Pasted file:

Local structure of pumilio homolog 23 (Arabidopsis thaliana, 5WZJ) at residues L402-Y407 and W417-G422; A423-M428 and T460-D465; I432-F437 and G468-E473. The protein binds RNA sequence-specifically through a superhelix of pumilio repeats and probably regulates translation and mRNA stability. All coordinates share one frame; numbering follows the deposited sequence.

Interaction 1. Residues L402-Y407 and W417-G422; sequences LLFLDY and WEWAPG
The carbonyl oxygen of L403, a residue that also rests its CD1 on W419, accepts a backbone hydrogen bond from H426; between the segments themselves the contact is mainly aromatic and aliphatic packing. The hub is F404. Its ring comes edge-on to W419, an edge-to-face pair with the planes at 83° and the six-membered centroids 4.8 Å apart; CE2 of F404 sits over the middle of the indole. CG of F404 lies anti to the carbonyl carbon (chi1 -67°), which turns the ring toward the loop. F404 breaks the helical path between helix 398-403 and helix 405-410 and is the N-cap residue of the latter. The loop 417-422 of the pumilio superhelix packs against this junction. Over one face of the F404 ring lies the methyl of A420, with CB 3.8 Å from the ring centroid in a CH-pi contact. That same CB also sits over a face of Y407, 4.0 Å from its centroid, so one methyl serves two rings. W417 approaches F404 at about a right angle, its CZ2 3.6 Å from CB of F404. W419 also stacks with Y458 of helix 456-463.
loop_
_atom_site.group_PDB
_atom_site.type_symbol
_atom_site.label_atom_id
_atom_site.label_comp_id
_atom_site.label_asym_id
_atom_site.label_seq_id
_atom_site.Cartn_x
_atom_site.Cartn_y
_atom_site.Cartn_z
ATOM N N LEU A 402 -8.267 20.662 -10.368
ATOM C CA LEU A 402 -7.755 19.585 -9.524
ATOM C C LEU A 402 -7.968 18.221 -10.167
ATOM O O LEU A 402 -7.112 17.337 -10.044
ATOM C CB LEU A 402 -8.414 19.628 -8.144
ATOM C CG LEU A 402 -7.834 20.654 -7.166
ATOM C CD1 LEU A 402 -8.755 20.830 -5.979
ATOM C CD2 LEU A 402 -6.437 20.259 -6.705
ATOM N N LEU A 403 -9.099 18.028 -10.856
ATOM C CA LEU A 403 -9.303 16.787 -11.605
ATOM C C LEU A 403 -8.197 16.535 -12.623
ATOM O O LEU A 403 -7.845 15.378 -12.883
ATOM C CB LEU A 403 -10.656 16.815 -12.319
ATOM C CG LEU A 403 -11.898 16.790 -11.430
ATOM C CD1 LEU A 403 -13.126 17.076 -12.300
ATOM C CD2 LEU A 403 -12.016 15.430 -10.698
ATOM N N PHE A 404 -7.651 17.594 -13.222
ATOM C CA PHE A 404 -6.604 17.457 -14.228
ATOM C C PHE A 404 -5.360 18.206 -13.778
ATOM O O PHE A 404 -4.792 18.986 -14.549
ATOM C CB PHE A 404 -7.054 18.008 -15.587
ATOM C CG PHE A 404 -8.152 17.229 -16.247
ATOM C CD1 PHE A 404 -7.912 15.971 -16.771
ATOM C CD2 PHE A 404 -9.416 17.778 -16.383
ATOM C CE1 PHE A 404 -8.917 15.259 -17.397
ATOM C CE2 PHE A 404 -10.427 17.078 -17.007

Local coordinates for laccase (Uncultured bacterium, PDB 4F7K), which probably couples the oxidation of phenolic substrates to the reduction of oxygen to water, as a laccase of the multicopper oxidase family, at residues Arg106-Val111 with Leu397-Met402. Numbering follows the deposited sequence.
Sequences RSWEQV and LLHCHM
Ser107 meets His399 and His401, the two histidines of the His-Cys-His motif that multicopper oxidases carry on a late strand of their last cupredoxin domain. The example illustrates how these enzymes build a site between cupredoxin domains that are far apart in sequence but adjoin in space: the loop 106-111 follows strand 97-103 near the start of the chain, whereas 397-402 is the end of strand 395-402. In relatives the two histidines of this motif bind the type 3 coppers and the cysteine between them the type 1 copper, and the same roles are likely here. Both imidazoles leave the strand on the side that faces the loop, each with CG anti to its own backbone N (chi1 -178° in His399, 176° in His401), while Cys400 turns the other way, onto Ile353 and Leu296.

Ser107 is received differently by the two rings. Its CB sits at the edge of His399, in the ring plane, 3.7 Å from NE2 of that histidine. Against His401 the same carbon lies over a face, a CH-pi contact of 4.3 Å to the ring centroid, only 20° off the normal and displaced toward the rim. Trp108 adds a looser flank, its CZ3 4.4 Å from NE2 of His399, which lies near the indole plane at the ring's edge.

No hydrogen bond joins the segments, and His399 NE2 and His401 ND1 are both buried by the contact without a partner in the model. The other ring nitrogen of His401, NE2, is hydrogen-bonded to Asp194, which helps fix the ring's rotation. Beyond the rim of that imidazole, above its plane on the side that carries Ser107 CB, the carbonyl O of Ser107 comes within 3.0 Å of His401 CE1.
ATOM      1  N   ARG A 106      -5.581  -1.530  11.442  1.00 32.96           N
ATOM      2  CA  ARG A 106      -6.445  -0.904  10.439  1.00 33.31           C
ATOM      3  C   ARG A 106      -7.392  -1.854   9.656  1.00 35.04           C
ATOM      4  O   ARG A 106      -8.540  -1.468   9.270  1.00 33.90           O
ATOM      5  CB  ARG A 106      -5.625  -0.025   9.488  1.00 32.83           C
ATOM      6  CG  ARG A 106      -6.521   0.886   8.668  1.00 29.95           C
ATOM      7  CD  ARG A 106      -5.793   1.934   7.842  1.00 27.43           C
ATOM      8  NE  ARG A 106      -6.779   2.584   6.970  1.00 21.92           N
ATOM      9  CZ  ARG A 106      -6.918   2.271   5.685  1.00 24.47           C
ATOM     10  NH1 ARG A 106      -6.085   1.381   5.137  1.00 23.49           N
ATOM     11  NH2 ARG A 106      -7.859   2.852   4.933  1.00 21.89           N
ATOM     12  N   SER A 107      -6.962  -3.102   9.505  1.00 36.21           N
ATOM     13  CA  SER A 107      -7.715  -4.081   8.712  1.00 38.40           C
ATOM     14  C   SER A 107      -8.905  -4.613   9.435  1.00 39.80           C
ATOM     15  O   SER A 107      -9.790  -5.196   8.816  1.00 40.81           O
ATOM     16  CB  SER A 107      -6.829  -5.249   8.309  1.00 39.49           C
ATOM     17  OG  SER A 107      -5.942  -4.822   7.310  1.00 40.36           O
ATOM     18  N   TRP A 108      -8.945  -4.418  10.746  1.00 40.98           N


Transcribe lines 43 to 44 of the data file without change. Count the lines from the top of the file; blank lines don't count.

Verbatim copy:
Ser107 is received differently by the two rings. Its CB sits at the edge of His399, in the ring plane, 3.7 Å from NE2 of that histidine. Against His401 the same carbon lies over a face, a CH-pi contact of 4.3 Å to the ring centroid, only 20° off the normal and displaced toward the rim. Trp108 adds a looser flank, its CZ3 4.4 Å from NE2 of His399, which lies near the indole plane at the ring's edge.

No hydrogen bond joins the segments, and His399 NE2 and His401 ND1 are both buried by the contact without a partner in the model. The other ring nitrogen of His401, NE2, is hydrogen-bonded to Asp194, which helps fix the ring's rotation. Beyond the rim of that imidazole, above its plane on the side that carries Ser107 CB, the carbonyl O of Ser107 comes within 3.0 Å of His401 CE1.